They would build a canoe
By the early 1970s, many native Hawaiians had watched for decades as their way of life was slowly torn from their grasp. There were naysayers who failed to believe the original Polynesians were capable of navigating the seas unaided by instruments. The Hawaiian language had been widely replaced by English. The island of Kaho’olawe was caught in a tug-of-war between the U.S. Navy, which used it as a bombing range, and islanders who fought to defend their hallowed ground. Faced with the impending decimation of everything they held sacred, a bold group of men made a decision: they would build a canoe.
The construction of Hokule’a, a 62’ long double-hulled Polynesian voyaging canoe, was the focal point of a cultural renaissance on Hawaii. Although the original intent was to see if Hokule’a could be sailed back to Tahiti without the use of navigational instruments (she has been several times), Hokule’a has since 2013 been on a worldwide voyage to share the message of “Malama Honua” (care for Island Earth). The present captain and crew sail as did their ancestors who discovered Hawaii aboard similar watercraft over one thousand years ago. They navigate the seas by reading the stars, interpreting clues from the wind as it blows across the sails, deciphering messages whispered by waves that slap the hulls, and calculating speed by counting how long it takes bubbles to float between measured points on their canoe.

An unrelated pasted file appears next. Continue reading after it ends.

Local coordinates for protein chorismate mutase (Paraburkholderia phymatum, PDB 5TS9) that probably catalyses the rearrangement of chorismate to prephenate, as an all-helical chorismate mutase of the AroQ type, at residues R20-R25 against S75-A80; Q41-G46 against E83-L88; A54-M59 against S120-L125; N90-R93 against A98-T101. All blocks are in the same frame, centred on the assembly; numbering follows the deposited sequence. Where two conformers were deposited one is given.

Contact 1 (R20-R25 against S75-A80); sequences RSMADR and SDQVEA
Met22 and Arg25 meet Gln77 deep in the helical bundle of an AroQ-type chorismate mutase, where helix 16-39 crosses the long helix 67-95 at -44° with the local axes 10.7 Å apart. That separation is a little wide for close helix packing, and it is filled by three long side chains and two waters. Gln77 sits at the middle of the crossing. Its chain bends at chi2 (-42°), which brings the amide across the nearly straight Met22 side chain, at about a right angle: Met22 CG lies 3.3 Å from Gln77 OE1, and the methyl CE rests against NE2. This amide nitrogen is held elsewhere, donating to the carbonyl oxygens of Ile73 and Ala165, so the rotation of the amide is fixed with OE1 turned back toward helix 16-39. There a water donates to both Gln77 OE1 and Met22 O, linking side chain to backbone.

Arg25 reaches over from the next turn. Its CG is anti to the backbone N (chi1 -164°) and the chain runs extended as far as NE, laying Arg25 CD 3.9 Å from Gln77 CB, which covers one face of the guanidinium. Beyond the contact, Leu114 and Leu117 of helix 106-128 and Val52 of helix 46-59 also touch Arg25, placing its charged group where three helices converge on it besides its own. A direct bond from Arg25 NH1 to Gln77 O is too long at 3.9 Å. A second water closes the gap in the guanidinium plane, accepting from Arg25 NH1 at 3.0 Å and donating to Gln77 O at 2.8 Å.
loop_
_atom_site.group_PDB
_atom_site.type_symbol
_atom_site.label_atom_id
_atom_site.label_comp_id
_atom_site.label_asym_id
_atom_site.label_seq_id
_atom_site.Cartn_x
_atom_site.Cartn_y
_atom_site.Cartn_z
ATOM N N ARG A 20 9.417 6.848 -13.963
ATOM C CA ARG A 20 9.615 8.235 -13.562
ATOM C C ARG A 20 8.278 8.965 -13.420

The notion that we are all interconnected
While images of Hokule’a gliding across the open sea, her enormous sails reaching for the heavens, make the journey look romantic, in truth, the individuals who leave their jobs and families for weeks at a time to learn their ancestral ways are making extraordinary sacrifices. They risk life and limb in an effort to encourage all of us to be a little more kind, a little more thoughtful, a little more respectful. A little more like them. The notion that we are all interconnected, and that we all can “Malama Honua”, is present in the ceremonies and conversations and music and dance that accompany Hokule’a when she stops to visit cities and towns around the world on this inspiring voyage.
The Aloha spirit
Last weekend I met Hokule’a when she arrived in Alexandria, Virginia, and I learned that Hokule’a is not simply a canoe. She is a proud symbol of all that it means to be Hawaiian. She is tangible evidence of Hawaii’s reclamation of its core identity. Her journey is a reminder of struggles and challenges; a testament to those who ultimately prevail and triumph. Should you find yourself in the presence of Hokule’a or her sister canoe Hikianalia, don’t be surprised if your life, too, is touched by the Aloha spirit.